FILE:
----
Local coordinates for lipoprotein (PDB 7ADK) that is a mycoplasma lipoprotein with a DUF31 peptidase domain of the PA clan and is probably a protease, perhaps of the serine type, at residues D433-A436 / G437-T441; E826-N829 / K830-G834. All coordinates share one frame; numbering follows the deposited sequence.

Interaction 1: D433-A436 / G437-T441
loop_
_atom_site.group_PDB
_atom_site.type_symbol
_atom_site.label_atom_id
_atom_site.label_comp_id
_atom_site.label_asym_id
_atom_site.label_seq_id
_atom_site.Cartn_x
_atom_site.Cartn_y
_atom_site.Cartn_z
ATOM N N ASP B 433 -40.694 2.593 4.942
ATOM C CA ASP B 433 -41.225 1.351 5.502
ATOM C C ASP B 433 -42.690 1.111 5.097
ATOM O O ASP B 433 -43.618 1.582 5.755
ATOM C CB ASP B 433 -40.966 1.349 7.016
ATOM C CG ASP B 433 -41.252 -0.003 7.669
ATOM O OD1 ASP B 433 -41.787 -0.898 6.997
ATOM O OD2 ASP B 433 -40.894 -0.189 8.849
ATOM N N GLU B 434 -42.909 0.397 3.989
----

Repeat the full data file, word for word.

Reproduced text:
Local coordinates for lipoprotein (PDB 7ADK) that is a mycoplasma lipoprotein with a DUF31 peptidase domain of the PA clan and is probably a protease, perhaps of the serine type, at residues D433-A436 / G437-T441; E826-N829 / K830-G834. All coordinates share one frame; numbering follows the deposited sequence.

Interaction 1: D433-A436 / G437-T441
loop_
_atom_site.group_PDB
_atom_site.type_symbol
_atom_site.label_atom_id
_atom_site.label_comp_id
_atom_site.label_asym_id
_atom_site.label_seq_id
_atom_site.Cartn_x
_atom_site.Cartn_y
_atom_site.Cartn_z
ATOM N N ASP B 433 -40.694 2.593 4.942
ATOM C CA ASP B 433 -41.225 1.351 5.502
ATOM C C ASP B 433 -42.690 1.111 5.097
ATOM O O ASP B 433 -43.618 1.582 5.755
ATOM C CB ASP B 433 -40.966 1.349 7.016
ATOM C CG ASP B 433 -41.252 -0.003 7.669
ATOM O OD1 ASP B 433 -41.787 -0.898 6.997
ATOM O OD2 ASP B 433 -40.894 -0.189 8.849
ATOM N N GLU B 434 -42.909 0.397 3.989